Making Time

Most people assumed when Geoff Lawson invented his revolutionary time travel device, the breakthrough would first be used to better mankind, to gain some knowledge of our inception, to break down the barriers that separate religions, sexes, and societies. Geoff, however, had very different plans.

Theoretical physics had not always been his focus. In fact, no facet of physics had ever held much interest to him.  Geoff was, and in some was always will be, an actor. He was known throughout the Windy City for his portrayals of King Lear, Faustus, Iago, Rosencrantz, and most notably, Uncle Vanya. He had won awards. He had met leaders of state. He had performed along side legends of the age. Yet, after what was to most just another weekend in mid-May, Geoff announced his retirement from the arts, effective immediately.

He disappeared into his basement. He enrolled in every online physics, engineering, and theory class he could find. He used his connections to arrange meetings with pioneers of modern science. He hosted lectures. He grew a beard. He developed a taste for aged brandy. And on the rare occasions he was seen in public, he smelled of chalk dust and burnt cedar. His actions were confusing to say the least.

Friends called upon him in concern. They invited him to parties, attempted to entice him with offers of one-man shows and six-month runs. But Geoff was beyond their reach. Their queries and paychecks were answered with nonsensical dribble, the goings-on of a man detached. They sent three different doctors to visit him. Two were never heard from again. And the one that returned had no recollection of the encounter.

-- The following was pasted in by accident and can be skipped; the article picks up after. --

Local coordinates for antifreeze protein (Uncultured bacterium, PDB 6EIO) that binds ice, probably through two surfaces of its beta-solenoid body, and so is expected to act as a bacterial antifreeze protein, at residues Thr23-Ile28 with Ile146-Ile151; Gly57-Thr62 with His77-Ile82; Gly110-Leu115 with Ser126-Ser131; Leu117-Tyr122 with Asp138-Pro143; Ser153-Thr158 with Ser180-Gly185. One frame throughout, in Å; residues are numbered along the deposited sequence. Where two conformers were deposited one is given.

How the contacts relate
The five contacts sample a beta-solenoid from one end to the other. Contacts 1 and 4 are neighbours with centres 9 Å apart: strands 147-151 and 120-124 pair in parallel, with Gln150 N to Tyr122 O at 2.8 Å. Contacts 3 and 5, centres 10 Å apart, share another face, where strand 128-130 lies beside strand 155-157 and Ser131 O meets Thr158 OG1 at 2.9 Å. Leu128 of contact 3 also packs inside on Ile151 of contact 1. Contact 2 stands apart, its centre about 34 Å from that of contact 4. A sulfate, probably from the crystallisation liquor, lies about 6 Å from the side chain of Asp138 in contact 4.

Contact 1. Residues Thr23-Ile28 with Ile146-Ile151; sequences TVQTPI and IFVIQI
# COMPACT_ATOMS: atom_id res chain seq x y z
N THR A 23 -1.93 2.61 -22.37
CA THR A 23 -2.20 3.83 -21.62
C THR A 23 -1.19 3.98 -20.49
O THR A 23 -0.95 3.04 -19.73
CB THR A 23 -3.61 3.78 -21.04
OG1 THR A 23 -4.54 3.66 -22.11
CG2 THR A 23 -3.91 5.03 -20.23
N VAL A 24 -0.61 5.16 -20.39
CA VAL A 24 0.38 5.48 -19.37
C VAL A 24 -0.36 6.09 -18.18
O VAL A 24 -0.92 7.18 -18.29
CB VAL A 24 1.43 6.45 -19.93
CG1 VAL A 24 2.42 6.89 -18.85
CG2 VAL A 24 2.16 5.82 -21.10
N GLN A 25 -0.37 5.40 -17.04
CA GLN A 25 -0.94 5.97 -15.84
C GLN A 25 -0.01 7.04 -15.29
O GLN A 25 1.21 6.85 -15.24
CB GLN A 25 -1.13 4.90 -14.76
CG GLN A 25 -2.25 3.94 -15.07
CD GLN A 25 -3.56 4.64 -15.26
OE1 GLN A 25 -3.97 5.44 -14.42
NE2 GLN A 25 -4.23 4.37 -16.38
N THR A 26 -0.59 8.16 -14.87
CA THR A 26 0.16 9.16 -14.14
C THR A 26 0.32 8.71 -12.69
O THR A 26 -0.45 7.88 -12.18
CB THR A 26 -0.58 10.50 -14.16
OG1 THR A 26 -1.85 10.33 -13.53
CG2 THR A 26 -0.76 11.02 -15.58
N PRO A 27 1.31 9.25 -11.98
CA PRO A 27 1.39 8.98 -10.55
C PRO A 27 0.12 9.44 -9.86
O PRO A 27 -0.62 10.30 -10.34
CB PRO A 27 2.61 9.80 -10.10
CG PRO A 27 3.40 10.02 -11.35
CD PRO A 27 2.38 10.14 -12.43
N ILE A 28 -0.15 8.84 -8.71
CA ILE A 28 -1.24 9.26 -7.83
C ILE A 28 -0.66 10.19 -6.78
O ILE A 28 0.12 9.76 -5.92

Tensions and rumors grew. The circle of people concerned for Geoff’s seemingly worsening state expanded beyond just friends and family – priests, doctors, physicists, neighbors, delivery boys, milkmen, theater owners, the like. There was a wave of Midwest worry over Geoff’s retraction from the world at large.

And then, one beautiful summer day, Geoff emerged. Shaven, sober, smelling nothing of chalk nor cedar. It was as though the previous two and a half years had been a dream. He was charming and talkative. Of course, there were hundreds of questions – what had he been doing? Why had he disappeared? Where were the doctors that had visited him? What had been going on in that basement all this time?

Geoff’s answer was simple and straightforward. “I have found a way to travel through time and have done so.” Shock and silence. Those that had known him well before the two-year lapse, laughed, thinking it a joke. The science community huffed; “It cannot be true.”  And his mother, who had never once in her life doubted her only son, gave him a hug, thinking he had finally lost his mind.

But right then, a second Geoff walked through the door, drunk, unkempt, smelling of something normally reserved for zoo feeding areas, and some would later attest, sporting a tattoo down the left side of his neck. The room went stiff. Fear and excitement seized everyone. How could this be?